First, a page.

☆☆[Highly Recommended]

[51.9%| Independent Bottling| 1976 Distilled| 2012 Bottled| Cask number:6921| Bottle number: 2 of 106| Single Cask| Cask Strength| **]

Whisky Review: Rare Malts Selection Teaninich 1973 Aged 23 Years

Style: Spicy and Fruity

Nose:
Woah! Spice striking at a rather ferocious velocity and amplitude, well, that’s Rare Malts for you. A little bit of heathery up front, tropical fruits, honey mead and green leaves emerge as the heat wave subsides. White chocolate, soft hint of Jasmine flowers and sweet cranberries compote (perhaps a result of OBE) forming a waxy, luscious core. A pinch of five spices, white oak shavings, peppermint garnished on top of a gentle cereal malt. Pretty good, but perhaps some water might be needed to tame this dram.

Palate:
Powerful chilli spice cuts a searing path, with maximum flavours of apricots yoghurt, creamy white chocolate and steaming Sakura green tea flowing through the red-hot trails. Wood smoke plus a hint of vegetal peat (maybe?) gelled together by tropical fruits agar agar and paraffin wax. Lemon-orange citrus and Kensington mangoes slowly unravel as the spirit begins to shine. Fennel, asparagus and mint dressed on top of barley and malt.

Finish:
Sakura-matcha flavoured Kit-kat, dried apricots and red cranberries rolling around. Aloe vera jelly with minimal oak to finish.

Thoughts:
For whatever reason, it seems the Rare Malts selection tends to be very spicy regardless of its abv. When I turn the bottle around and look at the back label, it reads, “To enjoy this… at its best, measure one-part whisky to two parts still water at room temperature.” Ha! Guess I am doing it wrong all along. Back to this dram, once you adapt to its intensity, the handsome reward is an incredibly rich, creamy texture that you can almost die for. Together with the bountiful flavours and reasonably complex layerings, for a cask-strength drinker like me, it is a rather exquisite dram.

☆ [Recommended]

[57.1%| Original Bottling| 1973 Distilled| Limited Edition| Natural Cask Strength| Bottle Number: 552 *+]

-Esmond

Whisky Review: Signatory Vintage 30th Anniversary Teaninich 1983 Aged 35 Years

Style: Fruity, Complex and Spicy

Nose:
Cutting through the ethanol mist, we have a tantalising lemon aloe vera across the board. Hints of rosemary and cucumber floating on top of the sharp chilli which is piercing from the back. Some dried apricots and more lemon-citrus confectionaries as the sweetness expands. Kumquat and ginger candy beaming positively, the tone reverts back to the vegetal side as undertone of linseed, fried Spanish onions and maybe even a little garlic gradually surfaces. The aroma is elegantly rounded up and decorated with white floral rims. Very nice.

Palate:
Lemon aloe vera makes a gentle touch down onto the palate. Paraffin oil giving a beautiful waxy texture. Intricate and delicate vegetal notes (artichokes, tsaoko, mint and fennels) weaving in and stitching the expression together. Citrus confectionaries infused sago pudding with just a teasing vegetal-meaty touch. Absolutely delicious. Chilli spice sewed between the lines. Under the coat of almond skins sits a soft, taro-flavoured, earthy malt. Subtle passionfruit tail to finish.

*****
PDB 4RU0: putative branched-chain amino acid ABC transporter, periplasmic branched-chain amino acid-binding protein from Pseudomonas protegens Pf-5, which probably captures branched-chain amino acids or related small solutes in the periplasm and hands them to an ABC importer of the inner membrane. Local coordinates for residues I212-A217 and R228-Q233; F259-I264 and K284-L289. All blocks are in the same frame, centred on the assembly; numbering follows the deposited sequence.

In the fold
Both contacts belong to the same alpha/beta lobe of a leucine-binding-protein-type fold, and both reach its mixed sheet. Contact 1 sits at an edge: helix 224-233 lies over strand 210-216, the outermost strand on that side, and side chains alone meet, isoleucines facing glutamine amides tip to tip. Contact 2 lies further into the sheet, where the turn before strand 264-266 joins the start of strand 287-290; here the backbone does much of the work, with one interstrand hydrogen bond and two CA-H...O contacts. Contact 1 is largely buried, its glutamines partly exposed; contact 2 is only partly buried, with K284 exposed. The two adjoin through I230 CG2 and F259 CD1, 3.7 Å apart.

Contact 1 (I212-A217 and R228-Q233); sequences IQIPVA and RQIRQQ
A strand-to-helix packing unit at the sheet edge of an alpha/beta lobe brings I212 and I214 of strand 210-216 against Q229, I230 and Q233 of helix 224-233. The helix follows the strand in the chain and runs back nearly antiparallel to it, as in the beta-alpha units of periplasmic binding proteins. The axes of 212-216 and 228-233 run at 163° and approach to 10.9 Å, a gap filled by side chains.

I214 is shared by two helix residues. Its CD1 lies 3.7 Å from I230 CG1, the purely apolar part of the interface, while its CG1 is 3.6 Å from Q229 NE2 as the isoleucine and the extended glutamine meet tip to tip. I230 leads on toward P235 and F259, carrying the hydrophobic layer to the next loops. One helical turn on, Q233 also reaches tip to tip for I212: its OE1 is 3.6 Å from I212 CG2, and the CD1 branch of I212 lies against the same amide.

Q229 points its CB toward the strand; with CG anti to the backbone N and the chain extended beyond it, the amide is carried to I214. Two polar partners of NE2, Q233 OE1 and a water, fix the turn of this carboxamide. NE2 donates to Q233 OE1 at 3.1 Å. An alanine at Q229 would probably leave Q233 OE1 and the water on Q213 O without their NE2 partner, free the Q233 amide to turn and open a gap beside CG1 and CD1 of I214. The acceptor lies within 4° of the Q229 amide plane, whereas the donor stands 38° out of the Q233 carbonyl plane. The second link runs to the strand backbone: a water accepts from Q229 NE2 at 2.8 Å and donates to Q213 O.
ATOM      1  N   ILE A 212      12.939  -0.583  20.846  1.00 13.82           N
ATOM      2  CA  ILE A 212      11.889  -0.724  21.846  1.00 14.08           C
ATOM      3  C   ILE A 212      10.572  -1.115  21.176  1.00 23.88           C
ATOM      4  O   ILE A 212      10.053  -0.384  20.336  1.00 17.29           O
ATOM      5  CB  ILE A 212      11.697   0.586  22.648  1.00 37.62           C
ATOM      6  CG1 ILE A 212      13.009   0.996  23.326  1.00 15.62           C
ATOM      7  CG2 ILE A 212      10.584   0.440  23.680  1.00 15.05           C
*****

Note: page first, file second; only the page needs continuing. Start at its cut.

Finish:
Tropical fruits tapioca, sweet potato soup, lemon candy agar agar and a little bit of digestive biscuits. Very soft and sweet.

Thoughts:
From memory this is a 1983 Teaninich at higher power. Relatively spicy, but in return it gives you higher “concentration” which translates into more substances and complexity. Despite maturing in a Butt, the sherry influence feels extremely limited, or it has entirely melded with the distillate to give a silky-fruity element to the expression. Overall, especially technically, it is an incredibly complete, well-matured and classy performance from this workhorse make. Excellent drop.

☆☆ [Highly Recommended]

[57.5%| Independent Bottling| 1983 Distilled| 2018 Bottled| Single Cask| Non Coloured| Cask Strength| Matured in Refill Butt| Cask Number: 8070| Bottle Number: 135 of 575 **]

-Esmond

Whisky Review: Adelphi Selection Teaninich 2007 12 Years Old

Style: Sherry sweet and Spicy

Nose:
Hmmmm, quite funky on the nose, liquorice roots, fennels, earthy potatoes, cereal and bacon strips are all immersed in dark fruits sauce. This sherry has a bit of everything in here, alas, they are pulling towards different directions. Not sure if that’s because of the cask or the spirit though… Growing a bit syrupy as we dig deeper, brown sugar and some resounding blackcurrants begin to emerge. Another teasing touch of bacon grease and camphor leading to a rather clean malt down at the bottom.

Palate: